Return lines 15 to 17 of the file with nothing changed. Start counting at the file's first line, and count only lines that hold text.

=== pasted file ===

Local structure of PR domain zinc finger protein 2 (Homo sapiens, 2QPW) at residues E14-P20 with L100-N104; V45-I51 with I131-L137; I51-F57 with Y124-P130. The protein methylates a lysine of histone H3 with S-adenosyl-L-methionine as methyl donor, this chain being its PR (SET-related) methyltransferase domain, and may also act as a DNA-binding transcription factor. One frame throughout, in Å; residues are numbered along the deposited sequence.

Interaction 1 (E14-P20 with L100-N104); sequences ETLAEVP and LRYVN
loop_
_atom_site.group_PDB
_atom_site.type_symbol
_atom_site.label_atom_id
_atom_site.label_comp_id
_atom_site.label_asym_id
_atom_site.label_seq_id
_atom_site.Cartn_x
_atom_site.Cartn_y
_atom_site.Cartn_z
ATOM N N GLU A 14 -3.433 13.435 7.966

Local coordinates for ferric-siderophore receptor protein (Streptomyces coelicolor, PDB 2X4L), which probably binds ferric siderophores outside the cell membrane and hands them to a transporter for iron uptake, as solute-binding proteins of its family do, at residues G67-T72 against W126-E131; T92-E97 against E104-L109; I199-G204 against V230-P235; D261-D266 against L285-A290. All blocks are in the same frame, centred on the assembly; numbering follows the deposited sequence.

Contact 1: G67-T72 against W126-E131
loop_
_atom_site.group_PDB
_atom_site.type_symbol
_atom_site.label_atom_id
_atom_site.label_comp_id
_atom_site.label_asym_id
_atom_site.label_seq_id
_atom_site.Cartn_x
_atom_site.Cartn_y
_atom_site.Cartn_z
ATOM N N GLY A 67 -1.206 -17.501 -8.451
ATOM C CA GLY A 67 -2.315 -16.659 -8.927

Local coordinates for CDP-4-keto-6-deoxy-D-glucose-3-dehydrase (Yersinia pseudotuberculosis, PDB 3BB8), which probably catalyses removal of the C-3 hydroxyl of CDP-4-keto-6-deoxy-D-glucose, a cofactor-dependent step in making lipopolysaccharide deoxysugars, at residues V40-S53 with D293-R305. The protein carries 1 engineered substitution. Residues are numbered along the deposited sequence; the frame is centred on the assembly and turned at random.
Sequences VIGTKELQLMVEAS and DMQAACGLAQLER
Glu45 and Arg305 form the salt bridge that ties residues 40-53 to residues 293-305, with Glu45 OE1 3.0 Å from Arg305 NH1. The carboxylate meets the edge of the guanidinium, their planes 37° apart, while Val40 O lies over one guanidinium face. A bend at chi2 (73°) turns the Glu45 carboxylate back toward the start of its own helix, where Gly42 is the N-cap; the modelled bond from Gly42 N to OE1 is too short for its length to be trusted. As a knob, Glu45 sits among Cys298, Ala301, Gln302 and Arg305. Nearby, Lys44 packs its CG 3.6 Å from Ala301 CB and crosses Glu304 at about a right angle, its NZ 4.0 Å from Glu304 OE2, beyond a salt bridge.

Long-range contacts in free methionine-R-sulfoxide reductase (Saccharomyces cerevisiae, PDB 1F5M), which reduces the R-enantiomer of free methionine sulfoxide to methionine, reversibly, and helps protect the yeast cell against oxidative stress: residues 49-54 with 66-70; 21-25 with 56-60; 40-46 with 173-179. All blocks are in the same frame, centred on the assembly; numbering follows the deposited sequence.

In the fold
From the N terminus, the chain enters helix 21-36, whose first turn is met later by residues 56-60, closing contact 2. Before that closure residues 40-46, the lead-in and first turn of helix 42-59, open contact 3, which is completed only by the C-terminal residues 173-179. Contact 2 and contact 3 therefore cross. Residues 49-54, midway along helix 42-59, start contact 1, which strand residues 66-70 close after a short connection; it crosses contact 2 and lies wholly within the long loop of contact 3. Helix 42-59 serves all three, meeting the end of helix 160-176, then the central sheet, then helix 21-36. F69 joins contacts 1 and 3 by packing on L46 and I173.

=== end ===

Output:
Contact 1: G67-T72 against W126-E131
loop_
_atom_site.group_PDB